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Case Examples of Contract Offer and Acceptance

Info: 3391 words (14 pages) Essay
Published: 30th Sep 2021

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Jurisdiction / Tag(s): Malaysian law

A contract is an agreement with specific terms between two or more persons or entities in which there is a promise to do something in return for a valuable benefit known as consideration and is enforceable by law. [2] It is important to note that there are four elements generally required for the formation of a contract:

(i) Proposal (offer);

(ii) Acceptance;

(iii) Intention to create legal relations; and

(iv) Consideration.

An offer is a proposal to enter into an agreement with another person or an offer is the expression of ones intent to another person to form a contract. An offer must contain some essential terms; including the price and subject matter of the contract. The person making the offer must also communicate it to the other party. It can be made either orally or in writing or implied by the conduct of the person making the offer. It can also be made to an individual, or a group of persons, or to the whole world at large.

An acceptance is one person’s compliance with the terms of an offer made by another person or it is the unconditional consent to the terms of the offer. [5] To make a binding contract the acceptance must exactly match the offer. The offeree must accept all the terms of the offer. However, in certain cases it is possible to have a binding contract without a matching offer and acceptance.

Main Body

Acceptance is the signification by an offeree of a final, unconditional and unqualified intention to exercise the power conferred on him or her by the offeror of concluding a contract with the latter on precisely the terms specified in the offer. An acceptance, which is ones manifestation of willingness to be bound by the terms of an offer made in a manner invited or required by the offer. An acceptance of an offer must be absolute and unconditional. In order for the acceptance to be effective all of the terms of the offer must be accepted without change or condition. Ordinarily, acceptance must be expressed or communicated by the offeree to the offeror, in order to manifest mutual assent. The manner in which acceptance is to be communicated may be specified in the offer, in which case that becomes the exclusive means of acceptance. But if the offer prescribes no means any reasonable and usual mode may be adopted. The general rule is that an acceptance must be communicated to the offeror. Until and unless the acceptance is so communicated, no contract comes into existence.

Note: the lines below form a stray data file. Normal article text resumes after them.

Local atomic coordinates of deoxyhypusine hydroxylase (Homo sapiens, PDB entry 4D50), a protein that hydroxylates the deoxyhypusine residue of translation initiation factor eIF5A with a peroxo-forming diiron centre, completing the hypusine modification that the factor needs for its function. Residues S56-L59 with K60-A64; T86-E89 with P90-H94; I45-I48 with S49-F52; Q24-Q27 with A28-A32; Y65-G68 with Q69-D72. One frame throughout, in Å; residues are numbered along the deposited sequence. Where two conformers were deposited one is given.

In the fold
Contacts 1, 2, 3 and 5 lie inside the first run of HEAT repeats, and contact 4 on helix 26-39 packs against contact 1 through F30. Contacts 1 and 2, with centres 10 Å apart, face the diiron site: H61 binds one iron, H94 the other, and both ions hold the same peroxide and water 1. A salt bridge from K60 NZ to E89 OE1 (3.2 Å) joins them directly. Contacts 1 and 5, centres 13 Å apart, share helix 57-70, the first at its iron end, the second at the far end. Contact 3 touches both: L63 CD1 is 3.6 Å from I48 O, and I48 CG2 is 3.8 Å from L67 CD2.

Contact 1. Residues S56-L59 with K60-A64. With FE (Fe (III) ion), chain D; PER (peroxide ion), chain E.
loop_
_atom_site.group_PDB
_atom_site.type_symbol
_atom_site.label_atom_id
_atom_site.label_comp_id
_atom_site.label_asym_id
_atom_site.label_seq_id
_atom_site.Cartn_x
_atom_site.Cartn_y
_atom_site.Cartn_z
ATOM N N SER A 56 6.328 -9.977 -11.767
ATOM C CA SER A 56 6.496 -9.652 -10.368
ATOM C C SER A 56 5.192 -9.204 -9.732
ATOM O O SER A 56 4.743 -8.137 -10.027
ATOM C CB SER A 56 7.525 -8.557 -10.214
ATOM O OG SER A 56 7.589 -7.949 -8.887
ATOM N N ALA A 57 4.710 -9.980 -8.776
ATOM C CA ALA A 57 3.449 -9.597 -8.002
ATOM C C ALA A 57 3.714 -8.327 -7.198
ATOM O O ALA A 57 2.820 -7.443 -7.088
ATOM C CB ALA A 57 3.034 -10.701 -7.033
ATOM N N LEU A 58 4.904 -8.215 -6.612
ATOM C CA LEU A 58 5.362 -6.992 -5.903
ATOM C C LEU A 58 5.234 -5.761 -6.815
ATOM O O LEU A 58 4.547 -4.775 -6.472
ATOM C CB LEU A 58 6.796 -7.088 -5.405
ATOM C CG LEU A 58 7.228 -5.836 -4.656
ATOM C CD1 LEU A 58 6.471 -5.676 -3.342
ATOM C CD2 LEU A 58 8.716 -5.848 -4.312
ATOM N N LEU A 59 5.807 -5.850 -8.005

But there are some exceptions to the general rule;

There are basically two types of contracts, bilateral and unilateral. Bilateral is the most common type, which involves two parties the offeree and the offeror making an offer in return for a consideration. While unilateral involves two parties but only one party is making the promise or promises. A typical example is the reward contract: A promises to pay a reward to B if B finds A’s dog. B is not obliged to find A’s dog, but A is obliged to pay the reward to B if B finds the dog. In this example, the finding of the dog is a condition precedent to A’s obligation to pay. In unilateral contracts, the requirement that acceptance be communicated to the offeror is waived. The offeree accepts by performing the condition, and the offeree’s performance is also treated as the price, or consideration, for the offeror’s promise.

Communication of acceptance is unnecessary where that right is waived by the offeror to the offeree. The offeror may express or impliedly waive the need for communication of acceptance by the offeree e.g. where goods are dispatched by an offeror in response to an offer to buy them by the offeree.

The general principle is that a contract is formed when acceptance is actually communicated to the offeror. The postal rule is an exception to the general principle. The postal provides that the contract is formed when a properly prepaid and properly addressed letter of acceptance is posted. The postal rules ONLY apply when the ‘acceptance’ is sent by post. Acceptance here takes effect when the letter is posted. In other words, where acceptance by post has been requested or where it is an appropriate and reasonable means of communication between the parties, then acceptance is complete as soon as the letter is posted, even if the letter is delayed, destroyed or lost in the post so that it never reaches the offeror.


Taking into account Malaysia’s contract act of 1950, Part 2 section 4

(1) The communication of a proposal is complete when it comes to the knowledge of the person to whom it is made.